My Amazing Vegetarian Indian Experience

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I am trying to increase the non-animal protein component in my diet for health, and my cholesterol levels.  Because I love Indian cuisine and I love Madhur Jaffrey’s cooking (two of her recipes on previous posts: her garam masala spice blend and Lentil Soup, a Lovely Soup), what could be better than to delve into her new cookbook, Vegetarian India, A Journey Through the Best of Indian Home Cooking.

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At first, I read the cookbook like a novel. She writes in a friendly manner, like she is actually talking to me.   There are introductions to each recipe with notes about the origins of the dish and cooking tips.  It has opened my eyes to a larger variety of dals (lentils) and other ingredients, such as poha, a flattened rice product that I have never used before.  Besides researching the internet and trying to memorize all the different choices and ingredients for new recipes, I visited my local Indian supermarket, Vaishali’s, off Carling Avenue on Wylie Avenue in Ottawa.  This is my favourite go-to store for everything Indian.  The owners are helpful in giving me cooking advice and even recipes!  If you are shy about going alone your first time, contact me and I’ll be more than happy to introduce you and show you around.

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So many amazing products packed into that store.  An aisle with an unbelievable variety of lentils (dals) and beans.

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And another aisle just for sauces and Indian pickles (left) and the spice aisle (right)…what can I say?  It’s a field trip every time I go shopping.

Below is my dal take home cart just to stack my shelves for my vegetarian Indian experience.

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Besides Madhur Jaffrey’s book, here are more resources to learn about lentils:

  1. A Guide to Indian Dal, Lentils, Beans, and Pulses, http://indiaphile.info/guide-indian-lentils
  2. Indian Pantry, on www.veganricha.com/2012/01/indian-pantry.html, or
  3. You can always ask me!

I have tried a few of the recipes in the book, so far:

  1. Spicy Paneer Slices, page 9.  These paneer (Indian cheese) slices were crispy and spiced with chili powder & turmeric and a delight to serve as part of my dinner.
  2. Chickpeas in a Simple Northern Style, page 132.   Ginger, garlic and green chilies combined with tomato and ground spices and chickpeas.  Delicious way to serve chickpeas.
  3. Mixed Dal, Marwari-Style, page 154.  This dish was so aromatic with the union of the spices and four different dals.
  4. Flattened Rice (Poha) with Green Beans and Ginger, page 207. Among other flavours, the poha is a most welcome addition to my pantry, as it is ready in 5 minutes and a real time saver instead of rice.

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    Poha – flattened rice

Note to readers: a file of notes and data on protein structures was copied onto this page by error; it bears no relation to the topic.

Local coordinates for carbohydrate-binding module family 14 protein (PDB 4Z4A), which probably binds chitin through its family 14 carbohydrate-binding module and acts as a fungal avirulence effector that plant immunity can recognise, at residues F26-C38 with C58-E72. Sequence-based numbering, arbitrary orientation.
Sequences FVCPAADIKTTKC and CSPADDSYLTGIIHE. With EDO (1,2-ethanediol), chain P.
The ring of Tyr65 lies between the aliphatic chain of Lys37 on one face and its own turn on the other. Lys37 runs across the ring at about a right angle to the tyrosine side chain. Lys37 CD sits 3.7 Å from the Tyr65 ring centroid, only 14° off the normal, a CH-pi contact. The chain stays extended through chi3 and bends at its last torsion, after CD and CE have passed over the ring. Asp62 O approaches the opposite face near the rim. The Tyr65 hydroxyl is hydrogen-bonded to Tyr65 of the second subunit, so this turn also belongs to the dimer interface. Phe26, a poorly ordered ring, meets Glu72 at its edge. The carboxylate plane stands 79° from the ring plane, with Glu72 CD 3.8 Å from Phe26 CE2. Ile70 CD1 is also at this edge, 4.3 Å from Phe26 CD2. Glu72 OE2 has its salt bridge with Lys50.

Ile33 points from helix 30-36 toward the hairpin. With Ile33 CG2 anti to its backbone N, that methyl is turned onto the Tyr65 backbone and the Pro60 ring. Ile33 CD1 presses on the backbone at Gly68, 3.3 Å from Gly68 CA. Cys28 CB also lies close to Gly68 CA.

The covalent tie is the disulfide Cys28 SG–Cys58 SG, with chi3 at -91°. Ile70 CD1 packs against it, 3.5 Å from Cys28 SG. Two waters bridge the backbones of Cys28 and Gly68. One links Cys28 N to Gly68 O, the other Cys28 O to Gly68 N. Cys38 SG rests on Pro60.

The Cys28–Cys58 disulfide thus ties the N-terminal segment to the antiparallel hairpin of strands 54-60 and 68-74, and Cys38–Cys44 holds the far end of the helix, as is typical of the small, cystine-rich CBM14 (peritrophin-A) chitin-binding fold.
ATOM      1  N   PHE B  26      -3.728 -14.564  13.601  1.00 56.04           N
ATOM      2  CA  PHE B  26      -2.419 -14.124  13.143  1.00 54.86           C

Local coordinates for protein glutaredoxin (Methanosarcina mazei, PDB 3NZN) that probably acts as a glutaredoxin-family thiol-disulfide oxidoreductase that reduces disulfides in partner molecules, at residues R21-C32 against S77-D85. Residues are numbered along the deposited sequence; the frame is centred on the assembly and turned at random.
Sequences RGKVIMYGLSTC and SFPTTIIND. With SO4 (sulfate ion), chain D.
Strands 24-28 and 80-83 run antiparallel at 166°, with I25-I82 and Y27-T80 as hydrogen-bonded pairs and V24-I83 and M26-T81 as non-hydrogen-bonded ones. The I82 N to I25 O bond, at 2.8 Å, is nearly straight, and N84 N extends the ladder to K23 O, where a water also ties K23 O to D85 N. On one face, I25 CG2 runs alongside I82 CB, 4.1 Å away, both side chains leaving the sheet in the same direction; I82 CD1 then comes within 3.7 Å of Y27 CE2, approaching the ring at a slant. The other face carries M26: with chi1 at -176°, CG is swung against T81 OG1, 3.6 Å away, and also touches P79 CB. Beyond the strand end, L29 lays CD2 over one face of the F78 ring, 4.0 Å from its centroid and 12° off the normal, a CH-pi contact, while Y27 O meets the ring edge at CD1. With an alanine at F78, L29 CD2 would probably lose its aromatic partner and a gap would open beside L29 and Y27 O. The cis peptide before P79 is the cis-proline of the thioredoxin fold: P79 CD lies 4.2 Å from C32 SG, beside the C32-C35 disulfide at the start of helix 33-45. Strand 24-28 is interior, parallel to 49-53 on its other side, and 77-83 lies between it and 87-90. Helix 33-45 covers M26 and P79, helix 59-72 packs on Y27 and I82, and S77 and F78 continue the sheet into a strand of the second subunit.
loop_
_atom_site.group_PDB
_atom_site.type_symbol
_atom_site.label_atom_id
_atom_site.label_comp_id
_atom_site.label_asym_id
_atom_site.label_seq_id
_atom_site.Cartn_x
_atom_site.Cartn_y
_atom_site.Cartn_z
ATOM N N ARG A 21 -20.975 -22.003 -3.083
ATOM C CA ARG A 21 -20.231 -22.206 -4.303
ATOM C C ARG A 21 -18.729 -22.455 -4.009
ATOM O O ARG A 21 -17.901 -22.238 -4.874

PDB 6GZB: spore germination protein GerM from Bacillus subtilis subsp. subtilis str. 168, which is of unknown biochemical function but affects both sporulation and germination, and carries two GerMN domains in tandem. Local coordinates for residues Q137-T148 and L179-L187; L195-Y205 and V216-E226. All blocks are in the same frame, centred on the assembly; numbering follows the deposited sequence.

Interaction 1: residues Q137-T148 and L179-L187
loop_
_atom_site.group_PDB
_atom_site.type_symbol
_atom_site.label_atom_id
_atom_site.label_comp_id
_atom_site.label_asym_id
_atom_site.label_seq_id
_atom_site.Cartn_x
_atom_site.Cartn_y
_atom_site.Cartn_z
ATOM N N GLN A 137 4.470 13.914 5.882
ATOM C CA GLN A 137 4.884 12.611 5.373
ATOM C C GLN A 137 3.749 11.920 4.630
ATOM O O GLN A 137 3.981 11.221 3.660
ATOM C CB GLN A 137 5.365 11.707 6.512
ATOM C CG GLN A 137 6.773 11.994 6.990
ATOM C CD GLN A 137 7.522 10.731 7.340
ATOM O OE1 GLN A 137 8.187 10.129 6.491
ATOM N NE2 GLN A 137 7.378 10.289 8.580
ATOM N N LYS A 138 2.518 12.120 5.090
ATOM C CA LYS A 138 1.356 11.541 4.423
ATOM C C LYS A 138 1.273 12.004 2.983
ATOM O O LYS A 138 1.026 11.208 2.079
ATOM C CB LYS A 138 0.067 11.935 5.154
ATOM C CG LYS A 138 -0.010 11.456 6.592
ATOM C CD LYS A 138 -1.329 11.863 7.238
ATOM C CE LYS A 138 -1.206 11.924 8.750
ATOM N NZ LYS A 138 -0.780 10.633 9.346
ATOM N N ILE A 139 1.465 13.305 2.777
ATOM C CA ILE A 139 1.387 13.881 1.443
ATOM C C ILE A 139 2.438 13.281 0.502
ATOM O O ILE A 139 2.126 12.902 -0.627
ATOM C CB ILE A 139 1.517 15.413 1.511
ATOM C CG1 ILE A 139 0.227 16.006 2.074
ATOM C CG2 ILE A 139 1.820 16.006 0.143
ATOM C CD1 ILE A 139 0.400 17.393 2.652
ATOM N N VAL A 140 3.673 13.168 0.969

5. Simple South Indian Tomato Sauce, page 345.  If you would like a change from Italian tomato sauce, this is one for you.  Mild or spicy, I have omitted the chilies in some batches, this sauce can be used on eggs or on grilled vegetables.  I have shared the recipe below.  The sauce is thick and aromatic.IMG_1513 (1024x793)Gather all the ingredients first — I used plump Roma tomatoes and a large white Spanish onion (any onion will do, this is what was in my fridge).

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The teaspoon above with the dark paste on it, is tamarind paste, the sour  fruit from the pod of a tamarind tree.  Check out my much used container of concentrated paste. It can also be found in compressed blocks (like pitted dates) but they sometimes have seeds that need to be removed and this is simpler to use.IMG_1579 (778x1024)

This was my spicy batch.  Two hot green chilis, chili powder, turmeric powder and salt.IMG_1508 (1024x867)

Two newer ingredients are fresh curry leaves and urad dal.  This dal has a bit of a glutinous texture, which adds to the consistency of the sauce.IMG_1509 (1024x1019)

And the subtle additional flavours of black mustard seeds and cumin seeds.IMG_1510 (684x701)

Simple South Indian Tomato Sauce

printed from Vegetarian India, A Journey Through the Best of Indian Home Cooking, by Madhur Jaffrey

This is a wonderfully spicy sauce that can be thrown over pasta or rice noodles, spread over grilled eggplant or zucchini slices, or used as a dip for a variety of crisp and crunch Indian fritters, chips and pancakes.

Makes about 2 3/4 cups

1 1/4 lbs ripe tomatoes, chopped
1 onion, peeled and chopped
1-2 fresh hot green chilies, sliced crosswise into thin rounds
Generous handful of fresh cilantro tops, chopped
1 teaspoon salt
1/2 teaspoon tamarind concentrate
1/4-1/2 teaspoons nice red chili powder
1/4 teaspoon ground turmeric
2 teaspoons olive or peanut oil
1/2 teaspoon urad dal
1/4 teaspoon whole mustard seeds
1/4 teaspoons whole cumin seeds
8-10 fresh curry leaves, light crushed in your hand.

  1. Put the tomatoes into a bowl and crush them as much as you can with your hand to release their moisture. Add the onions, green chilies, cilantro, 1/2 teaspoon of the salt, the tamarind, chili powder, and turmeric.
  2. Set a medium pan over medium heat and add the oil. When really hot, add the urad dal. As soon as it starts to turn reddish, add the mustard seeds. When they start to pop, a matter of seconds, add the cumin seeds. Let them sizzle for a few seconds, then throw in the curry leaves (take care, as these will splutter). Add the tomato mixture, reduce the heat to medium low, and bring to a gentle simmer. Simmer uncovered, stirring now and then, until the sauce has thickened, about 20-25 minutes. Taste, adding the other 1/2 teaspoon of salt if needed. Cool a bit, then blend to a thick sauce and serve.

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